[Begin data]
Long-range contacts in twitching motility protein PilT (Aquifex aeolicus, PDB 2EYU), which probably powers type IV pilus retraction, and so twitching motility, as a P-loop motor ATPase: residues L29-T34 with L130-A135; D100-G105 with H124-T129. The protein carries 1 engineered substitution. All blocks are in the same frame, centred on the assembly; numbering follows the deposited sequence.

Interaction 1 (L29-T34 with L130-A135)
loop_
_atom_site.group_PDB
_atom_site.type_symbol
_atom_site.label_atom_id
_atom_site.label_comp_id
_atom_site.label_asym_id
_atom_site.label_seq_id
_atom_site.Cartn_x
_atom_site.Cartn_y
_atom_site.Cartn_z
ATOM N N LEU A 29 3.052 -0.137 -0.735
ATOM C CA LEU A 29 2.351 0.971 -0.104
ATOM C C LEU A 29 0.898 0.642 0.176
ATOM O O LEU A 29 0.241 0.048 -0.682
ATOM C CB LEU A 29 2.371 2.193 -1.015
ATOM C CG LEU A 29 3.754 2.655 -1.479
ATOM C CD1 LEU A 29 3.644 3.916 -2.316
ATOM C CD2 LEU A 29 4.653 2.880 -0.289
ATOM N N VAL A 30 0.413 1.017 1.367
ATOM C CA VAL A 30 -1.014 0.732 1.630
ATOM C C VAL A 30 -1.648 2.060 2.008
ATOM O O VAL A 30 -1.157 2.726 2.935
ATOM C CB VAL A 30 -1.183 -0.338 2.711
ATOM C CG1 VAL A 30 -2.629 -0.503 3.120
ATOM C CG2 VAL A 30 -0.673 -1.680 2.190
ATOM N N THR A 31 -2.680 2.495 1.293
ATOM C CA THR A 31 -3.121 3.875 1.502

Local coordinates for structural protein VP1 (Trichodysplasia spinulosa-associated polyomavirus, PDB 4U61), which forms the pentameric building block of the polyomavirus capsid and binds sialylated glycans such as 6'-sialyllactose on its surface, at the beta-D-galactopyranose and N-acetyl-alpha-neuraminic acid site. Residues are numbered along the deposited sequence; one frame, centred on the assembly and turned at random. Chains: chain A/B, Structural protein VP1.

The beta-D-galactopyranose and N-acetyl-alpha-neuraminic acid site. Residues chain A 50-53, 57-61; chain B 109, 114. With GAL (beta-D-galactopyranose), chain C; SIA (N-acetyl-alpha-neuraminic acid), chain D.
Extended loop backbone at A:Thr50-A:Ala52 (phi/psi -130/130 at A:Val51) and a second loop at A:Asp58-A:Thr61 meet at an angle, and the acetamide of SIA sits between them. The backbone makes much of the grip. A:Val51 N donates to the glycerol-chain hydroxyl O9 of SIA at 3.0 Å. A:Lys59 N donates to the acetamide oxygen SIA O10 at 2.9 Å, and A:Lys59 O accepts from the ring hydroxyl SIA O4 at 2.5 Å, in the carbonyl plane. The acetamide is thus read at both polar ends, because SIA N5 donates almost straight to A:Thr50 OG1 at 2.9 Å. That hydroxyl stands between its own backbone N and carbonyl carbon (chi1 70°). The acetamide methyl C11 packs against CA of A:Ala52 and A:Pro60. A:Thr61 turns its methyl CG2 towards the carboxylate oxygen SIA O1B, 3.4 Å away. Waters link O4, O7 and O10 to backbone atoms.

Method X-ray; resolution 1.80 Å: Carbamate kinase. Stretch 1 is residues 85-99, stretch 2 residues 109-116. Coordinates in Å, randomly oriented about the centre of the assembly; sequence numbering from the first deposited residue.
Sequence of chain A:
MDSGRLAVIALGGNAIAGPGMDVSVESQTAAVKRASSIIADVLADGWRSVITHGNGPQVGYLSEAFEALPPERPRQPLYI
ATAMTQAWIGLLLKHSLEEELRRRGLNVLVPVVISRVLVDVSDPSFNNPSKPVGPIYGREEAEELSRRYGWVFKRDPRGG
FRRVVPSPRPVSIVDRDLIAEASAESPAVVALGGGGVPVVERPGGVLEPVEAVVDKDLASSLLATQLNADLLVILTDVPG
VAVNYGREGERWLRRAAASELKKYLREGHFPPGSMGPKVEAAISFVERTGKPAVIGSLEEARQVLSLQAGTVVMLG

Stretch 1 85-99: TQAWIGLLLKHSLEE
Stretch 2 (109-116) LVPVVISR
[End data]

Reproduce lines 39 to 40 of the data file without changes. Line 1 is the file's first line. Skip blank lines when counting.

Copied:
Stretch 1 85-99: TQAWIGLLLKHSLEE
Stretch 2 (109-116) LVPVVISR